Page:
Homefront: The Revolution
+, +, +, +, + very brave and interesting story and atmosphere, i’d even call it “courageous” (in that suicidal kind of political sense) in that I wouldn’t be surprised if the edginess of their story cost them investors or maybe even political problems. What’s so strange about a silly “America gets invaded” story? If anything that’s the opposite, you might argue, and indeed that’s how the prequel game sort of felt, but whether through more thinking about it or (as I have come to suspect) through it being a metaphor for something much bigger and much more tabu, this game felt on a much deeper level.
+, +, +, +, – amazing length and depth. The game is huge, much bigger than I was expecting, and one of those rare gems that actually keeps some of its best content to spread it all over the story, even for the later parts. This is also a tiny negative because maybe the team might’ve been overly ambitious for their budget as maybe this is the reason why some regions might feel a bit thinner than what might’ve been needed to make a huge impact masterpiece
– there were small moments of being confused or unclear as to where to go next. I hear there were even bugs initially but by the time I played it the bugs were mostly gone and for anybody giving it a try now I’d say it’s overall a great game. The little moments of problem that might still remain are because you have to look around a bit more than might be comfortable
-, +, +, +, + this is not a “light” or clearly “fun” game, not just because of the great immersive storytelling, but in the sense of the atmosphere, the whole immersion. This was a minus even for me as it does for this kind of game what I would think maybe the difference is between a Gran Turismo car simulation and an arcade car show game like maybe some Need for Speeds. What I mean to say by that is that while most games about a revolution do little to get you into the mood of the place, but you feel like you’re always winning, this game is oppressive, sometimes even hard to bear. The propaganda you hear on the radios and everywhere is almost realistic, it’s almost convincing at times and certainly oppressive as opposed to caricatural. But I still count this as an overall positive because IF you’re willing to put up with it even if, like myself, with breaks of weeks, then you get something much more to a “simulation”. This is even stronger because:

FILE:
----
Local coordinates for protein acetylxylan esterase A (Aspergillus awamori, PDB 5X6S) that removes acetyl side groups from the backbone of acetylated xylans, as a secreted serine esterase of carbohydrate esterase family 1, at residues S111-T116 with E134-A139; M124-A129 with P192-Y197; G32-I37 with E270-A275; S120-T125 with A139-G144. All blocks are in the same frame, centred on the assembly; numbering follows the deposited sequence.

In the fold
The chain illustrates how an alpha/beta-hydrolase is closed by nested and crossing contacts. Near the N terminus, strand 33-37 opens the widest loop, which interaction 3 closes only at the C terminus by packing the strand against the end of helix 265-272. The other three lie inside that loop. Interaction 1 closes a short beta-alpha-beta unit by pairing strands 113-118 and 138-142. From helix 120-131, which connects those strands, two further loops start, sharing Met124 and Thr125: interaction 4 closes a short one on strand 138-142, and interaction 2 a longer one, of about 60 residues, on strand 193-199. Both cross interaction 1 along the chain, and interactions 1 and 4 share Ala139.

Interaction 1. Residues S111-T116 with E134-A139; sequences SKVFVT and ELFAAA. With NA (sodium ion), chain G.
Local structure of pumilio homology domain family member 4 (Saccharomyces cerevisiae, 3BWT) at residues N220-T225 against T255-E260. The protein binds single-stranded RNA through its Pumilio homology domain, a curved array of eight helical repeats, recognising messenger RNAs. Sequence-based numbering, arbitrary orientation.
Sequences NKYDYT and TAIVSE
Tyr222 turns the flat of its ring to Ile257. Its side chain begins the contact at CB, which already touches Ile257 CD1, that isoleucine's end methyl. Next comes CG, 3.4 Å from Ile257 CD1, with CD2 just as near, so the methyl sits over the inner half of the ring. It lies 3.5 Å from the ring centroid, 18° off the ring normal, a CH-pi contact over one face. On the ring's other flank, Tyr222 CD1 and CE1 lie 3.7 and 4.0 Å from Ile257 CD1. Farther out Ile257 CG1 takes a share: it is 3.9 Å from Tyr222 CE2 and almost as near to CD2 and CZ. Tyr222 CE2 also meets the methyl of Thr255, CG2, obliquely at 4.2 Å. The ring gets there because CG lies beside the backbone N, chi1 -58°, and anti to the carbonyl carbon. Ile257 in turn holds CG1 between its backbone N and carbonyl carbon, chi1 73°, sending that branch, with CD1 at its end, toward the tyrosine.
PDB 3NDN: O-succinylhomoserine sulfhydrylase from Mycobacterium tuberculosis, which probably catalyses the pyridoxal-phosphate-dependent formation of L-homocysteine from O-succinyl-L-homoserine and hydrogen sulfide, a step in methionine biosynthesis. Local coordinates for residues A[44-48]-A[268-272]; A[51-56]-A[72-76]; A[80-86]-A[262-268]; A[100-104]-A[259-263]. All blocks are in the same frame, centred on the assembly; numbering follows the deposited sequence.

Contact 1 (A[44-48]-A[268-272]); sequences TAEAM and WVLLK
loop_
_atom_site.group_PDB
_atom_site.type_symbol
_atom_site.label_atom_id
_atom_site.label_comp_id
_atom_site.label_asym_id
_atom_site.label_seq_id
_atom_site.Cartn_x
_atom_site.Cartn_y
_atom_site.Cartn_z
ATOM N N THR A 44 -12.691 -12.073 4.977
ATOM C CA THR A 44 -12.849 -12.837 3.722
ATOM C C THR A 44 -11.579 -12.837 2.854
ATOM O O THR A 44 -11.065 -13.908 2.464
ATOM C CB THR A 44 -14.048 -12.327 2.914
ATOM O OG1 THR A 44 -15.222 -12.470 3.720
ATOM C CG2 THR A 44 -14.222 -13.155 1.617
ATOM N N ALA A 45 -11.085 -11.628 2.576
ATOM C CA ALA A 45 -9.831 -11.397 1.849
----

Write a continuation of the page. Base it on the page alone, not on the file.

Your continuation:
-, -, +, +, + in terms of gameplay complemented by atmosphere also it’s the same: i’ve experienced quite a bit of frustration because I kept approaching this game like (in the above metaphor) a “Call of Duty” type hero game… this was frustrating. It’s only when i realized that this is NOT that, that this is a guerrilla, a behind enemy lines and always losing, a they’re in superiority and you’re weak, you’re lucky if you make a tiny difference, only when i started to accept that I started to do better and enjoy the game and also started to better get the story it was telling
+, +, + maybe i’m reading too much into this, but I had the impression that the game at times is trying to tell even bigger stories, the kinds of stories that you can only tell in history or scifi, because they’d be rejected about contemporary times by those in power and the well controlled public point of view. That sometimes in not being able to tell the contemporary stories it flips them so hard that it becomes ridiculous and I couldn’t help but wonder if the story it’s trying to tell is about something else than what it says it is. Hints that made me think like that (and if so I can imagine why the minds behind this were unloved/unfunded) is for example the great villain, and how it’s presented, it’s nothing half credible, it’s not even developed South Korea but poor starving North Korea, and yet here in the game they do all the things that America might’ve done in other countries. There’s a lot of references how in the game the americans loved initially the NKorean humanitarian aid, but then found themselves trapped and controlled, how they became dependent and loved NKorean technology but then lost their political and social freedoms, about their debts. There’s even cinematics of presentations from NKorea that look eerily like a Steve Jobs type presenting a new tablet to a cheering crowd… I got the feeling that the game tried to tell more than it could.